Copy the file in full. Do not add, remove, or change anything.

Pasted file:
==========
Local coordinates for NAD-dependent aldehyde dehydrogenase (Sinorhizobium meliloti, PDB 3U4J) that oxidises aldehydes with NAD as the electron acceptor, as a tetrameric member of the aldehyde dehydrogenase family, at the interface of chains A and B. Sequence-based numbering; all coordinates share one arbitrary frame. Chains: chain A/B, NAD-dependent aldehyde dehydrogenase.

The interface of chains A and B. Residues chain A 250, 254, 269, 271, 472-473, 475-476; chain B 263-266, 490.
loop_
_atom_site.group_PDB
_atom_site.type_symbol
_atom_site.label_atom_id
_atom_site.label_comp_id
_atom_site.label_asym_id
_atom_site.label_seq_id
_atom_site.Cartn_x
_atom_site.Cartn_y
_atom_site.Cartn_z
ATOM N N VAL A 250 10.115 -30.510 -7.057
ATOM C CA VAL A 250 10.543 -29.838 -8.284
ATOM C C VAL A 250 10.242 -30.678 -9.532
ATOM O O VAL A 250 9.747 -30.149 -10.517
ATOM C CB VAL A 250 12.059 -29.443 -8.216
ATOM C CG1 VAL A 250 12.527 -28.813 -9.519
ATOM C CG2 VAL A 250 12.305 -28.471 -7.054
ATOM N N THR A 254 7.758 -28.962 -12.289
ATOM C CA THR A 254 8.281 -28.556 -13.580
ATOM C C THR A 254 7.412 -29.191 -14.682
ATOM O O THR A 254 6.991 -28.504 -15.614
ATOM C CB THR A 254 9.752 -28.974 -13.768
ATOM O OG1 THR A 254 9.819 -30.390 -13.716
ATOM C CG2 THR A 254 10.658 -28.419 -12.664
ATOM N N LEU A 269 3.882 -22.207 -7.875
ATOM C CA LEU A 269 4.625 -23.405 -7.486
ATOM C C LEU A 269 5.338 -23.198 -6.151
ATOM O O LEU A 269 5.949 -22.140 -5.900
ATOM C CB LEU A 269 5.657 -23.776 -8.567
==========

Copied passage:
Local coordinates for NAD-dependent aldehyde dehydrogenase (Sinorhizobium meliloti, PDB 3U4J) that oxidises aldehydes with NAD as the electron acceptor, as a tetrameric member of the aldehyde dehydrogenase family, at the interface of chains A and B. Sequence-based numbering; all coordinates share one arbitrary frame. Chains: chain A/B, NAD-dependent aldehyde dehydrogenase.

The interface of chains A and B. Residues chain A 250, 254, 269, 271, 472-473, 475-476; chain B 263-266, 490.
loop_
_atom_site.group_PDB
_atom_site.type_symbol
_atom_site.label_atom_id
_atom_site.label_comp_id
_atom_site.label_asym_id
_atom_site.label_seq_id
_atom_site.Cartn_x
_atom_site.Cartn_y
_atom_site.Cartn_z
ATOM N N VAL A 250 10.115 -30.510 -7.057
ATOM C CA VAL A 250 10.543 -29.838 -8.284
ATOM C C VAL A 250 10.242 -30.678 -9.532
ATOM O O VAL A 250 9.747 -30.149 -10.517
ATOM C CB VAL A 250 12.059 -29.443 -8.216
ATOM C CG1 VAL A 250 12.527 -28.813 -9.519
ATOM C CG2 VAL A 250 12.305 -28.471 -7.054
ATOM N N THR A 254 7.758 -28.962 -12.289
ATOM C CA THR A 254 8.281 -28.556 -13.580
ATOM C C THR A 254 7.412 -29.191 -14.682
ATOM O O THR A 254 6.991 -28.504 -15.614
ATOM C CB THR A 254 9.752 -28.974 -13.768
ATOM O OG1 THR A 254 9.819 -30.390 -13.716
ATOM C CG2 THR A 254 10.658 -28.419 -12.664
ATOM N N LEU A 269 3.882 -22.207 -7.875
ATOM C CA LEU A 269 4.625 -23.405 -7.486
ATOM C C LEU A 269 5.338 -23.198 -6.151
ATOM O O LEU A 269 5.949 -22.140 -5.900
ATOM C CB LEU A 269 5.657 -23.776 -8.567